THEATRE – Noble Cause & Boiled Cabbage by Tony Moore – HST – 3K

By Peter Maddern

Tony Moore has penned two interesting short one act plays and then pinned them together in one show at the Holden Street Theatres.

The first, Noble Cause, probes the currently vexed issues of whether freedom of speech gives the power to say anything and does dedication to a noble cause allow any action to further that cause. This debate plays itself out when a certain Mr Smith (Stephane Avril), a government agent worried about issues of security, arrives unannounced in the office of left leaning history professor Bruce Linden (Brian Godfrey) to discuss his new book now in the hands of its proposed publishers.

While Moore is at pains in his program notes to say the play attempts to take neither side, it is Smith who is possessed of the better and more cogent arguments, a task that Avril delivers with sharp edged precision and confidence. Still, such an impression may come from a somewhat one dimensional and under prepared performance by Brain Godfrey who seemed simply out of his depth in the verbal fisticuffs he is embroiled in. Whatever, given most modern theatre’s current trend of using the stage as a stump for a rousing polemic, Moore’s take on this debate was nothing other than refreshing.

The second work, Boiled Cabbage, is an absurdist piece that traces the rapid evolution of women’s roles (if not rights) in English society arising from the passage of the Second World War. From subjugated and suffocated under Victorian norms of behaviour, Boiled Cabbage allows us to see how circumstances permitted the blooming of female life through, first, a need to undertake factory work, to nursing, mixed families and then tertiary education, all within the space of a decade or so.

Shannon Gray is excellent as Janet, the bright as a button teenage girl who throws herself into the fray of opportunity and revels in each and every advance the War and immediate aftermath opened up, reporting back home every so often on how life is changing.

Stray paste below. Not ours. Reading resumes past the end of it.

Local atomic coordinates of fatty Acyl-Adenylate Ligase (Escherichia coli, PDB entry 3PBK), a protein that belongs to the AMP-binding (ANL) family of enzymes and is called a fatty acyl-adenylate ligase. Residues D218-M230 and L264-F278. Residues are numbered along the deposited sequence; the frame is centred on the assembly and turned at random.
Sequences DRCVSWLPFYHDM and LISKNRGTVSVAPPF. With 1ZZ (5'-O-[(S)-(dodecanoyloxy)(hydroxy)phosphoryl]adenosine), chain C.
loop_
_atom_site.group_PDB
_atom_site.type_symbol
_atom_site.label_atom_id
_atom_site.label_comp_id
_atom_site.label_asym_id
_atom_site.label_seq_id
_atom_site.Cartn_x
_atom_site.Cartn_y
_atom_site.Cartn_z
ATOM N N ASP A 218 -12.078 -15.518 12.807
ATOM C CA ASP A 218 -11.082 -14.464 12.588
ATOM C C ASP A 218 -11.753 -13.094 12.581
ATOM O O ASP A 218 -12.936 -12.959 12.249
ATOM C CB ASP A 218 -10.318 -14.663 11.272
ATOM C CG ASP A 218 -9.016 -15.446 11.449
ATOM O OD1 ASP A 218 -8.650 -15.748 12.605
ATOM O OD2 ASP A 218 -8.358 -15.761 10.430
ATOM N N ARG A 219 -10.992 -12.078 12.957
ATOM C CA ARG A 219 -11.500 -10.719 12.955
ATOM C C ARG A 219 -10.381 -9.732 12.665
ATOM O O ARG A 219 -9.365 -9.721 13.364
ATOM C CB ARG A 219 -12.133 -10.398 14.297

Boiled Cabbage also deals with the evolution of language, away from clichés about race in particular, advances eventually embraced by the dutiful ever positive Mum (Joanna Webb) and soldier son John (Jabez Retallick) while Dad (Brian Godfrey) remains a relic of the way things were and as he would like them to be.

The script here is not as assured as for Noble Cause (not that comedy is ever an easy undertaking) but the basis of an engaging farce exists with all the cast up and about with the exception again of Godfrey who labours along, providing little sparkle to compliment his fellow players, his evolution from history professor seeming no more than adopting some sort of working class English accent.

All up, Moore’s work deserves attention; it is bright, challenging and entertaining, presenting some different views from the norm, which, with some better casting, may produce rich rewards for its audience in iterations ahead.

Kryztoff Rating  3K

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